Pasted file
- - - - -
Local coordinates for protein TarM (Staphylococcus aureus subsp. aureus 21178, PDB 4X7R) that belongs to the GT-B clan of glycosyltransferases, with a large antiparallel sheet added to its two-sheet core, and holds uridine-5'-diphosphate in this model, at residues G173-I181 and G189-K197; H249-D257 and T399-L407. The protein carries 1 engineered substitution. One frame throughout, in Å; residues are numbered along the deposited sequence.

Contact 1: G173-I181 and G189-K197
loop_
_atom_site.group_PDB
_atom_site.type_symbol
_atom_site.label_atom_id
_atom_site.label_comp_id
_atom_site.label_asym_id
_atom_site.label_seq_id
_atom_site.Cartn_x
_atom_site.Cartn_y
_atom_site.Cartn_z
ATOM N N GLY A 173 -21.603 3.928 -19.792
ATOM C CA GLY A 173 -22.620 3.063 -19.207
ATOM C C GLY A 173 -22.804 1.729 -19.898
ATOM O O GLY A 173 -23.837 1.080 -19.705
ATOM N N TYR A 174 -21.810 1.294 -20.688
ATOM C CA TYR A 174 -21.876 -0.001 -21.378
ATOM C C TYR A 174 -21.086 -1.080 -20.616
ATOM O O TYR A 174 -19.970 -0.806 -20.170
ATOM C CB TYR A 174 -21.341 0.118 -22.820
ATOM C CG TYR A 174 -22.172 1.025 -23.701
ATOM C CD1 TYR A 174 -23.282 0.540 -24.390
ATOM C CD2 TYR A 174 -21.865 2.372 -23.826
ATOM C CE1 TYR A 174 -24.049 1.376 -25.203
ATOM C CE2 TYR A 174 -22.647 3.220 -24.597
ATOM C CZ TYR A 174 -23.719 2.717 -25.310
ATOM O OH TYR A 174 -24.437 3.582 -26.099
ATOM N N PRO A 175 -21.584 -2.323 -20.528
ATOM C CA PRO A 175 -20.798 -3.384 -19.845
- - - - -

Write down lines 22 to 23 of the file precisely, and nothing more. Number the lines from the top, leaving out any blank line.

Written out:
ATOM C CG TYR A 174 -22.172 1.025 -23.701
ATOM C CD1 TYR A 174 -23.282 0.540 -24.390